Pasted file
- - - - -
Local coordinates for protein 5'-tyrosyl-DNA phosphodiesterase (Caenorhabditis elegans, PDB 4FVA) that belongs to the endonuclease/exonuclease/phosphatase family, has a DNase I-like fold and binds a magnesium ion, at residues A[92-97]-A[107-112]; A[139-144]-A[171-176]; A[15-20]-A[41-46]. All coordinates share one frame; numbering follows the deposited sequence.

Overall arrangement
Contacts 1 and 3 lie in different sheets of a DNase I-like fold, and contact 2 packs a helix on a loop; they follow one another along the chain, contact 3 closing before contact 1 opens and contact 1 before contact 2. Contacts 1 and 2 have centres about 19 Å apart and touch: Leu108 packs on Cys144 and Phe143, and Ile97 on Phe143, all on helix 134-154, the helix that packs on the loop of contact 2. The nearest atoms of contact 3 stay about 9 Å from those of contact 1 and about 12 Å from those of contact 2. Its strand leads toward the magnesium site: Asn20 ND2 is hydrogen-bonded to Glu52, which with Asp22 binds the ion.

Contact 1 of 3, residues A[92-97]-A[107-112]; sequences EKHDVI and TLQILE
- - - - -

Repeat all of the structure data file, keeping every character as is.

Local coordinates for protein 5'-tyrosyl-DNA phosphodiesterase (Caenorhabditis elegans, PDB 4FVA) that belongs to the endonuclease/exonuclease/phosphatase family, has a DNase I-like fold and binds a magnesium ion, at residues A[92-97]-A[107-112]; A[139-144]-A[171-176]; A[15-20]-A[41-46]. All coordinates share one frame; numbering follows the deposited sequence.

Overall arrangement
Contacts 1 and 3 lie in different sheets of a DNase I-like fold, and contact 2 packs a helix on a loop; they follow one another along the chain, contact 3 closing before contact 1 opens and contact 1 before contact 2. Contacts 1 and 2 have centres about 19 Å apart and touch: Leu108 packs on Cys144 and Phe143, and Ile97 on Phe143, all on helix 134-154, the helix that packs on the loop of contact 2. The nearest atoms of contact 3 stay about 9 Å from those of contact 1 and about 12 Å from those of contact 2. Its strand leads toward the magnesium site: Asn20 ND2 is hydrogen-bonded to Glu52, which with Asp22 binds the ion.

Contact 1 of 3, residues A[92-97]-A[107-112]; sequences EKHDVI and TLQILE